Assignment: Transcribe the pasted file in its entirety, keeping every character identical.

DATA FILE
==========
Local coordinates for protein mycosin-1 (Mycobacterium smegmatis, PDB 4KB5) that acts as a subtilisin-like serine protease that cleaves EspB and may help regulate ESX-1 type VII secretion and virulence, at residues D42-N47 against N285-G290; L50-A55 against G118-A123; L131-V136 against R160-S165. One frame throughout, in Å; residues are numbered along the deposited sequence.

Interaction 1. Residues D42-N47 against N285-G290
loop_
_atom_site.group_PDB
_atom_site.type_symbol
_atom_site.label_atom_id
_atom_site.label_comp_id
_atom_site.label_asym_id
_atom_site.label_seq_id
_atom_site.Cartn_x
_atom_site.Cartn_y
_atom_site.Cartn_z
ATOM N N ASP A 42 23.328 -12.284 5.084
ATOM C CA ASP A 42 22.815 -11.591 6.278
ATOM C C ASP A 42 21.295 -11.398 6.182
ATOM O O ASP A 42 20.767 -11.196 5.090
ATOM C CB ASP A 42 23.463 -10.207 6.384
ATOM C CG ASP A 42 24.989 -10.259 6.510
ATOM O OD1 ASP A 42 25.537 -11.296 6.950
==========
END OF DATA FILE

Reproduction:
Local coordinates for protein mycosin-1 (Mycobacterium smegmatis, PDB 4KB5) that acts as a subtilisin-like serine protease that cleaves EspB and may help regulate ESX-1 type VII secretion and virulence, at residues D42-N47 against N285-G290; L50-A55 against G118-A123; L131-V136 against R160-S165. One frame throughout, in Å; residues are numbered along the deposited sequence.

Interaction 1. Residues D42-N47 against N285-G290
loop_
_atom_site.group_PDB
_atom_site.type_symbol
_atom_site.label_atom_id
_atom_site.label_comp_id
_atom_site.label_asym_id
_atom_site.label_seq_id
_atom_site.Cartn_x
_atom_site.Cartn_y
_atom_site.Cartn_z
ATOM N N ASP A 42 23.328 -12.284 5.084
ATOM C CA ASP A 42 22.815 -11.591 6.278
ATOM C C ASP A 42 21.295 -11.398 6.182
ATOM O O ASP A 42 20.767 -11.196 5.090
ATOM C CB ASP A 42 23.463 -10.207 6.384
ATOM C CG ASP A 42 24.989 -10.259 6.510
ATOM O OD1 ASP A 42 25.537 -11.296 6.950